The Herald, Sharon, Pa.


March 30, 2014

Onward Christian soldier

Salvation Army staffer leads life of helping

SHARON — An icon in social service agency circles, Salvation Army caseworker Marta Nagel looks back on the 25 years she’s spent feeding and clothing the poor and intends to keep pushing forward to help others, even as she acknowledges that her plan and God’s plan for her life went in different directions on multiple occasions.

Born into middle-class comfort in West Middlesex, Nagel, 60, freely admits that she “tossed away her youth and blew off college” when she opted to move to Florida at age 18, living and working on yatchs, striving to get a captain’s license, back at a time “when women didn’t generally do that.”

“I never really struggled growing up. My dad, Bill Nagel, was a machinist and my mom, Lyda Nelson, worked at Garrick’s, which was a woman’s clothing store that sold fine clothes and furs. So I was a very well-dressed kid, and at the time, I could’ve cared less,” she said.

In high school, she planned to purse a degree in journalism, after an English teacher encouraged her to pursue her writing skills. “I had the potential for a full scholarship. My parents would have also been willing to pay for it, but one day I just decided I didn’t want that. Florida called,” she said.

While the programs at the Salvation Army in Sharon are what she dedicates her life to these days, she said she had no idea what the Salvation Army church was all about when it turned out she desperately needed help.

“I married a shrimper, and after six years of his alcoholism and two children later, he decided he didn’t want a family. And we never saw him again,” he said.

“They say most women are one man away from welfare. That’s a quote from Gloria Steinem, but sadly it’s a common story,” she said.

Nagel was forced to move back home with her parents but with no way to support her children. She said she needed a medical assistance card but couldn’t live with her parents and get the card. Meanwhile, her dad had recently lost his job and wasn’t able to help as much as he wanted.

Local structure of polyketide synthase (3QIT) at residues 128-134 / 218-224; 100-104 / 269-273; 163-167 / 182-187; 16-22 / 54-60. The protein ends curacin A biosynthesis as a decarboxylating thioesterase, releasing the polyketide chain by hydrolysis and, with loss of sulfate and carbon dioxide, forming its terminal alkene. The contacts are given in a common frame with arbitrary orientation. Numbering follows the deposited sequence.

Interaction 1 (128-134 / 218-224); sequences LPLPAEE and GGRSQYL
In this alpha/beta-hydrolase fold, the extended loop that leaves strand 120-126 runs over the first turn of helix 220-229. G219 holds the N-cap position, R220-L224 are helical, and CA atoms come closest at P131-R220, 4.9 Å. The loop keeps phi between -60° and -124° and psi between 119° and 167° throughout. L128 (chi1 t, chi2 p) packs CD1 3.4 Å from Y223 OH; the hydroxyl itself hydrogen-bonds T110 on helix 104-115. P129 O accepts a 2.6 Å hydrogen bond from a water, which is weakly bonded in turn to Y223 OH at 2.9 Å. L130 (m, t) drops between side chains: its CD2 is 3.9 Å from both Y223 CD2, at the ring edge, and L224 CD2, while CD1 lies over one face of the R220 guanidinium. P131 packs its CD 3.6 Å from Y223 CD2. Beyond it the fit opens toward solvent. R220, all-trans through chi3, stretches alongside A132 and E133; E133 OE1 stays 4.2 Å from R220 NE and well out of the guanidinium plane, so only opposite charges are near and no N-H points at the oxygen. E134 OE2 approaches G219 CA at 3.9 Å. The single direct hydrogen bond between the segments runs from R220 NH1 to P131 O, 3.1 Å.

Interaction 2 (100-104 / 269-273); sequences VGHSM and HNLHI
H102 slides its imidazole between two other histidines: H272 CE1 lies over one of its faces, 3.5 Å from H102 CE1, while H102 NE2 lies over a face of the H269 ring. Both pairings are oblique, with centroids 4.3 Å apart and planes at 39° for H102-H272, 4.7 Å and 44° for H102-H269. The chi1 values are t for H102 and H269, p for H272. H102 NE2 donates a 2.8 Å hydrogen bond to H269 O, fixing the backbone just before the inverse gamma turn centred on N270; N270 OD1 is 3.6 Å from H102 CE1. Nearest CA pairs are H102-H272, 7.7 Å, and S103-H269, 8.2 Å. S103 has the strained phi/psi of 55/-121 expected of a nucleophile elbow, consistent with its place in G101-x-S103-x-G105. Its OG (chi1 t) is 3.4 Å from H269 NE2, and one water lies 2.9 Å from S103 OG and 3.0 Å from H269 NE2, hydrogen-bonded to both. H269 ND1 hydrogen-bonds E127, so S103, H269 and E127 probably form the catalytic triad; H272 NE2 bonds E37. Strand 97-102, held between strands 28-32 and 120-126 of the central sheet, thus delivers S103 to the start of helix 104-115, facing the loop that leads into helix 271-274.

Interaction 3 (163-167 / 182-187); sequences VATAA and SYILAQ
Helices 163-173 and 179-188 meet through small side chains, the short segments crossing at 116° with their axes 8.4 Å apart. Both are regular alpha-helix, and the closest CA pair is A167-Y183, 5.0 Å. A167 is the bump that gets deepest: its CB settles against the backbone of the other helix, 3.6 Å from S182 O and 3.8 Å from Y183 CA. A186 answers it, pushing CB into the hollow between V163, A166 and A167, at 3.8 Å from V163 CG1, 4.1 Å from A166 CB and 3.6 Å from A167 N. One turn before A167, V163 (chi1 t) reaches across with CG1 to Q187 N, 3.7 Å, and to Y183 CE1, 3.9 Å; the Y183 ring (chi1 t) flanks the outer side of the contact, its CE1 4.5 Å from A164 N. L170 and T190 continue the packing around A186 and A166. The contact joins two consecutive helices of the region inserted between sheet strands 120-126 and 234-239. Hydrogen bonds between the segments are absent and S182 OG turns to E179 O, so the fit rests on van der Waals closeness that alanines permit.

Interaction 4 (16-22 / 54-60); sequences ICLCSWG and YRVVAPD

She and her children moved into public housing in Sharpsville, where she said she was an agnostic. “But I started arguing with a friend about a Bible passage and I began reading the Bible, sometimes for 8 to 10 hours a day. I couldn’t put it down. I’d sit there with my coffee and my cigarettes and read and read,” she said.

“People probably thought I’d lost my mind. I had scriptures written on the wall. That’s when I realized I had played away my youth, scuba-diving, I married badly and I had no means of support. That’s when I decided I wanted to go to college. But I had no idea how,” she said.

“I didn’t even understand the words they were using on the application,” she said. “I’d been out of the work force, and my companions had been (Phil) Donahue on television and kids. I didn’t know anything,” she said.

She called her father, who gave her a signed, blank check for the class tuition and told her “Marta, I believe in you. I know that by the time you finish that first class, you’ll know how college works,” she said.

Nagel gets emotional when she thinks about what that faith meant. “And isn’t that what we’re supposed to do to help one another? I know sitting at this desk, I tell women who come in for help that I believe in them. If they want that hand up, I know I can help move them from that side of the desk to this side of the desk,” she said.